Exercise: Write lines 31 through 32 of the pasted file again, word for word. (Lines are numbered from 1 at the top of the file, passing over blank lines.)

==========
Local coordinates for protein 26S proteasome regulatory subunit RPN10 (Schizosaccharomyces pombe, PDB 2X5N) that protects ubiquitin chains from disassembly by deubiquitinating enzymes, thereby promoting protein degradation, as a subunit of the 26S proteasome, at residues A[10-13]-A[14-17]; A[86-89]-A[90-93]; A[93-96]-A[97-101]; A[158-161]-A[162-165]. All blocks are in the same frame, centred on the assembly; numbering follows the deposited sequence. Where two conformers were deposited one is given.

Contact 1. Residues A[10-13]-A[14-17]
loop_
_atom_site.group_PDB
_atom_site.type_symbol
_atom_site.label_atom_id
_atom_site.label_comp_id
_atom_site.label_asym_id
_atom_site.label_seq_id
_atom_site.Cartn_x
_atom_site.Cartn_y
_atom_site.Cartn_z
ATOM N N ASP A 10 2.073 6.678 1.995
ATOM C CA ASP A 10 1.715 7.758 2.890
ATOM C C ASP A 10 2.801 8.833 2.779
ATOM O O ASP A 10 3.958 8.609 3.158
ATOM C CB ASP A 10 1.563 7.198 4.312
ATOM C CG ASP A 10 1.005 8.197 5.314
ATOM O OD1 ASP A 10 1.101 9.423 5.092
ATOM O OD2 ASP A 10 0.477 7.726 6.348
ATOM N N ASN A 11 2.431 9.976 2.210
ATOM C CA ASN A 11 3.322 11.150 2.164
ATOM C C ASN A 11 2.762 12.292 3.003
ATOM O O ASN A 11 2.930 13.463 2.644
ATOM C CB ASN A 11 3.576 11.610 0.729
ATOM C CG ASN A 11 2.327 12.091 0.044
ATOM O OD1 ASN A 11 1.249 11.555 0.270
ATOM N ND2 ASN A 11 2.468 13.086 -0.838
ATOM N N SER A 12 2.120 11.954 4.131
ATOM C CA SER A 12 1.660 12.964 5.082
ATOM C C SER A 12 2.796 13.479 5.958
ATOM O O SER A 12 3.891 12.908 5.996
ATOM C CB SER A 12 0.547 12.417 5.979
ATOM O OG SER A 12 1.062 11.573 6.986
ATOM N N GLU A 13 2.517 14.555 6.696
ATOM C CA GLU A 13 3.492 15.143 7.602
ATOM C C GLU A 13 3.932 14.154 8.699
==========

ATOM C C SER A 12 2.796 13.479 5.958
ATOM O O SER A 12 3.891 12.908 5.996